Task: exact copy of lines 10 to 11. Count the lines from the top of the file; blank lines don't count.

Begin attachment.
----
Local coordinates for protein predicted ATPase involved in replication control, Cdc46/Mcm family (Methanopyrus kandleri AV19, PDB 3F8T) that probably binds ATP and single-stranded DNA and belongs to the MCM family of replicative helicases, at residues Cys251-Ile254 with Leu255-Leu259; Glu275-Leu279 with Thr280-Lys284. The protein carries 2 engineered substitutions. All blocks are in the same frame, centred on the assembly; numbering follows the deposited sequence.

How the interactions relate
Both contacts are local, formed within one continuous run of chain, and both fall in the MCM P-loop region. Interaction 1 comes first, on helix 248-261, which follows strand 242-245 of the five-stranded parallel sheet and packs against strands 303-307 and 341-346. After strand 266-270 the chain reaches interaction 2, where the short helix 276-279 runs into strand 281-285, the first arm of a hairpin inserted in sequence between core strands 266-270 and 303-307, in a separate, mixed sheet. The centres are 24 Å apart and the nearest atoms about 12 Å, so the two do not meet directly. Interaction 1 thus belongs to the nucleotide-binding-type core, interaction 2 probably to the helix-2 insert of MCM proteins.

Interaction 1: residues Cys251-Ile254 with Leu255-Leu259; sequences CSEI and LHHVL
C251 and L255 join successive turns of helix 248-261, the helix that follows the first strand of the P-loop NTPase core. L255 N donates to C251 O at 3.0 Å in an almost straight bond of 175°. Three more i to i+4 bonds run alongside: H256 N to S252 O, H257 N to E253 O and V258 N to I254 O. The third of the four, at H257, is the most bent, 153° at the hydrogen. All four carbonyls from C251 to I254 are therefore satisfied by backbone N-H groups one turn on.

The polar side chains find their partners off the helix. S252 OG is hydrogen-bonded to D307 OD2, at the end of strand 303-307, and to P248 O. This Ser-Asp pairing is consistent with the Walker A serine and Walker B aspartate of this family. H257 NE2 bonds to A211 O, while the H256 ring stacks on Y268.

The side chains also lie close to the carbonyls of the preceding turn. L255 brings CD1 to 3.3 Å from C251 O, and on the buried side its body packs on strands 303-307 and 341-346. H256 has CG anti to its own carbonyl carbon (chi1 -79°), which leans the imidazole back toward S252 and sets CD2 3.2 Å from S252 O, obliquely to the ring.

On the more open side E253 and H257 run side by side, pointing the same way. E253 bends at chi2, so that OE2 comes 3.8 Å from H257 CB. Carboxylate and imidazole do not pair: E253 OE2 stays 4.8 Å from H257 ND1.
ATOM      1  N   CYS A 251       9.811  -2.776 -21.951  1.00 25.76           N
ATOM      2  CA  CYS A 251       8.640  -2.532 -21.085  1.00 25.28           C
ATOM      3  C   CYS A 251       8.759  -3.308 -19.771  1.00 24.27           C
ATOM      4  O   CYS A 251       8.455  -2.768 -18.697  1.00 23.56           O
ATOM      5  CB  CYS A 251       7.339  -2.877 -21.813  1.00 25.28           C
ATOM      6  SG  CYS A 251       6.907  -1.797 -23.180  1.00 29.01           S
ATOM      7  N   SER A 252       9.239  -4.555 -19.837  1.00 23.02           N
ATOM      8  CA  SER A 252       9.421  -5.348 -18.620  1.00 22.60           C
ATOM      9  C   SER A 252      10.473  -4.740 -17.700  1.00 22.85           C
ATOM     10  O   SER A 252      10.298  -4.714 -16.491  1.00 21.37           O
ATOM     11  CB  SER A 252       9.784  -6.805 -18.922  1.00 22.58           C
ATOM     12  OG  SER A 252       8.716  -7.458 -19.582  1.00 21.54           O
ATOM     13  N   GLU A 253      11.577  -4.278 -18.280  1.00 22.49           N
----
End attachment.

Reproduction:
ATOM      2  CA  CYS A 251       8.640  -2.532 -21.085  1.00 25.28           C
ATOM      3  C   CYS A 251       8.759  -3.308 -19.771  1.00 24.27           C